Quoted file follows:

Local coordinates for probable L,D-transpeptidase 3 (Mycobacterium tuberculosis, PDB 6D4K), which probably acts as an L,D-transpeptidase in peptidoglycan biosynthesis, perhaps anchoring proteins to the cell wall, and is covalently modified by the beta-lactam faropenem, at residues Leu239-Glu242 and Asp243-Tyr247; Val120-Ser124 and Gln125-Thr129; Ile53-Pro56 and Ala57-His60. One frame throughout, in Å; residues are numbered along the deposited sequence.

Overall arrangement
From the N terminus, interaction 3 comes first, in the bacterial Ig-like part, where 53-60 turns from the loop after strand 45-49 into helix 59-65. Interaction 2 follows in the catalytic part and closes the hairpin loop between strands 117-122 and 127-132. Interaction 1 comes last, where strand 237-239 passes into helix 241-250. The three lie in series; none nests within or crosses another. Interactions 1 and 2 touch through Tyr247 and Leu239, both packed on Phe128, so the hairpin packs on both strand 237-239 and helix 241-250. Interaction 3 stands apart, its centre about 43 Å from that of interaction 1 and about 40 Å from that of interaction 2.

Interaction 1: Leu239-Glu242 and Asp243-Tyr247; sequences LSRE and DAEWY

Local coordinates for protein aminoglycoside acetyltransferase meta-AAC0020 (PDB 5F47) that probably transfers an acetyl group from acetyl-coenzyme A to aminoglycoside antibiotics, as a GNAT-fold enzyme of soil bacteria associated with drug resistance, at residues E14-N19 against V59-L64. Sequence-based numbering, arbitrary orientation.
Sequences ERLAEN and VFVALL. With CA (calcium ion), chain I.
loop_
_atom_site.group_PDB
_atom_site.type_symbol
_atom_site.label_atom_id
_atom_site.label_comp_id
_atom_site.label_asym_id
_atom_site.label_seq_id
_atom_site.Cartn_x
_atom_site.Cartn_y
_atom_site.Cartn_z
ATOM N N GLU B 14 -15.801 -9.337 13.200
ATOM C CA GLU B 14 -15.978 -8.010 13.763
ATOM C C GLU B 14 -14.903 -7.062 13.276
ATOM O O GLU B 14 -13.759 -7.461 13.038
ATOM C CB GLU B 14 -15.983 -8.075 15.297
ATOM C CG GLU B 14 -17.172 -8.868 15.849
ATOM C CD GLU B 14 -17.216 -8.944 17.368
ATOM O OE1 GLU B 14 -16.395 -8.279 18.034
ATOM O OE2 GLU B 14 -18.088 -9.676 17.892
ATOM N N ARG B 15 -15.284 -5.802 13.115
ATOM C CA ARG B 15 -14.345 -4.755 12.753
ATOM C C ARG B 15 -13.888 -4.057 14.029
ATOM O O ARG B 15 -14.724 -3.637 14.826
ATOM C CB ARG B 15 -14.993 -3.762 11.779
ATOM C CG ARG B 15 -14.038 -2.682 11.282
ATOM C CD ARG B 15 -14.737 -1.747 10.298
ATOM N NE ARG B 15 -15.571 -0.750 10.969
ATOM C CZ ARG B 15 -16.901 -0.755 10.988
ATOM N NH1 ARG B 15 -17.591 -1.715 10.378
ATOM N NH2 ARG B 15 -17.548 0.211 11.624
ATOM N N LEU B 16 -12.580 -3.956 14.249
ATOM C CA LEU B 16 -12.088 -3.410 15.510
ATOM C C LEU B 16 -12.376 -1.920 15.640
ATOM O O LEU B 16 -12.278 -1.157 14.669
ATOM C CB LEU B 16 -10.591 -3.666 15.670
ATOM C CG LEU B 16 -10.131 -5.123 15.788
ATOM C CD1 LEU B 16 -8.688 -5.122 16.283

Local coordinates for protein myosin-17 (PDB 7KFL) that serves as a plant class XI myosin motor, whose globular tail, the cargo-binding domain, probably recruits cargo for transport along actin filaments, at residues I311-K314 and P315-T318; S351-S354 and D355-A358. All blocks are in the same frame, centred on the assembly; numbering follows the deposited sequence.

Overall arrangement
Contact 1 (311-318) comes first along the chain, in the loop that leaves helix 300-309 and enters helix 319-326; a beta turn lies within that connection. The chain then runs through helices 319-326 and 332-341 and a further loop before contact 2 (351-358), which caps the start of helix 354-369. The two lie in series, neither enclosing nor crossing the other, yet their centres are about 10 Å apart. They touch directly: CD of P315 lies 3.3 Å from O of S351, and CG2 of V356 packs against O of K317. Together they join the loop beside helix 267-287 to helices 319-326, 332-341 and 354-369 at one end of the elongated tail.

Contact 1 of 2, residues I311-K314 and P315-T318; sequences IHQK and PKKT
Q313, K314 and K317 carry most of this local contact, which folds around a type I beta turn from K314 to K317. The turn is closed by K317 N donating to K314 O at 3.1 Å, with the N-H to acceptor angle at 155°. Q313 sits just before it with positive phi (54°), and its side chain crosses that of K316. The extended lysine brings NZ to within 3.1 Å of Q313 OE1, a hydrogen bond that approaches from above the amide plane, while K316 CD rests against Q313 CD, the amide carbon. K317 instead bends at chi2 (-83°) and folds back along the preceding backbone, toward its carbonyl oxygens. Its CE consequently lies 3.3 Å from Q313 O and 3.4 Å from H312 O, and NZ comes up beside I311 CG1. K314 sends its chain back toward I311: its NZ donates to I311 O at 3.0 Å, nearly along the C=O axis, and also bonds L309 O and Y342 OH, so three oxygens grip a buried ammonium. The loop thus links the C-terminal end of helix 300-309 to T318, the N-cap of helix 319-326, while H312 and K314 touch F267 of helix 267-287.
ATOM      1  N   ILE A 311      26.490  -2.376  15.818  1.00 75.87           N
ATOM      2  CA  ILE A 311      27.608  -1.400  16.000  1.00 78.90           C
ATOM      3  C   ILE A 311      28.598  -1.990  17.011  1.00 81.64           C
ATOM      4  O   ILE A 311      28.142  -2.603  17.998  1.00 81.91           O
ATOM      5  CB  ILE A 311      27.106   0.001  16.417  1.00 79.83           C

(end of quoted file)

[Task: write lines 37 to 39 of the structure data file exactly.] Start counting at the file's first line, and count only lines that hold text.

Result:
ATOM N N LEU B 16 -12.580 -3.956 14.249
ATOM C CA LEU B 16 -12.088 -3.410 15.510
ATOM C C LEU B 16 -12.376 -1.920 15.640